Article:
The Justice Department inaccurately reported its terrorism-related statistics in the past three years, according to an Inspector General report released Thursday.
The department reported that 512 people were charged with terrorism-related crimes in the six years after the Sept. 11, 2001, attacks. Inspector General Michael Horowitz’s new report found that 544 were really charged in the six-year period.
It also found that 324 people were convicted or pleaded guilty to terrorism-related crimes, while the department reported the number was 319. In addition, the department’s National Security Division reported that 59 cases ended favorably to the government in 2009. The Inspector General found that number was actually 57.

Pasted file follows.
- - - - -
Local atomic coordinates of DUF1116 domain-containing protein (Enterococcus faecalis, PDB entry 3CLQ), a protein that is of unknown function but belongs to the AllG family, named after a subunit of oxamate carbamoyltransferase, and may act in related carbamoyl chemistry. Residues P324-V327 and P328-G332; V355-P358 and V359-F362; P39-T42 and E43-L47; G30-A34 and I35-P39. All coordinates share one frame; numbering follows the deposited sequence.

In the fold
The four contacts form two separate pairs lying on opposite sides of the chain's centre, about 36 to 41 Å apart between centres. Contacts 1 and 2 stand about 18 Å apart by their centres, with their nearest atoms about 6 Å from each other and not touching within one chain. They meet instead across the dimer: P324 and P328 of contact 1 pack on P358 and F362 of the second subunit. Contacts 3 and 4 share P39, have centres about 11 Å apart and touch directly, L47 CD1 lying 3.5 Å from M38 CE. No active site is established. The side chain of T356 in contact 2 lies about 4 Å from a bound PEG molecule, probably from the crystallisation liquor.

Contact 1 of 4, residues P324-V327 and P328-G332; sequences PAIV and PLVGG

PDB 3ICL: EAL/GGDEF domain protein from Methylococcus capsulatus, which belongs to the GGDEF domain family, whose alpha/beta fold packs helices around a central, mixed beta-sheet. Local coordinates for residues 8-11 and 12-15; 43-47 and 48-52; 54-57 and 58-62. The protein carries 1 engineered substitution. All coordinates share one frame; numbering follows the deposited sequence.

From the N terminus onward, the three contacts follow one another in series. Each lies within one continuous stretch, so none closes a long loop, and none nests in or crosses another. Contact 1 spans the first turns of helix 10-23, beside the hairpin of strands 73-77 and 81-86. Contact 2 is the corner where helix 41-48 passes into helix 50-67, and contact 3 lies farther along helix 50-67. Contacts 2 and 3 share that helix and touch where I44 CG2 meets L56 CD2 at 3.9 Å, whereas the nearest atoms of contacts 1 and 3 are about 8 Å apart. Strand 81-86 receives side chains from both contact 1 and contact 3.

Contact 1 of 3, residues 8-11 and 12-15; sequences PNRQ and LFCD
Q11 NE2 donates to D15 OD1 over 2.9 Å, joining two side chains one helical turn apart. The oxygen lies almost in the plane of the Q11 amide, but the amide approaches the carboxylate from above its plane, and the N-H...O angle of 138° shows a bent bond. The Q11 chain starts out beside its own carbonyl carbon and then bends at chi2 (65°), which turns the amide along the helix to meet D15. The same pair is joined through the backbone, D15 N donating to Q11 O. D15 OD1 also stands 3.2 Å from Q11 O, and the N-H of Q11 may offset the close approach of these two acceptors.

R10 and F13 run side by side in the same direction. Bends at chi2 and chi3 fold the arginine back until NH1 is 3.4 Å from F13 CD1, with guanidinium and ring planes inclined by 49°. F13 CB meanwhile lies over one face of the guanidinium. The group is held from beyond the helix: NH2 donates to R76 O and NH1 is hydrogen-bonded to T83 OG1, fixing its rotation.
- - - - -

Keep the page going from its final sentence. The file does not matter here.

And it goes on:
“Although it appears that the statistics were not significantly overstated or understated, the inaccurate reporting indicates a need for the NSD to strengthen further its application of controls for gathering, verifying, and reporting its terrorism-related statistics,” Horowitz wrote in the report.
Dean Boyd, a department spokesman, told Bloomberg that the department will work to implement the IG’s recommendations to prevent future issues.
“The audit made no finding that any of the discrepancies were intentional,” Boyd told Bloomberg.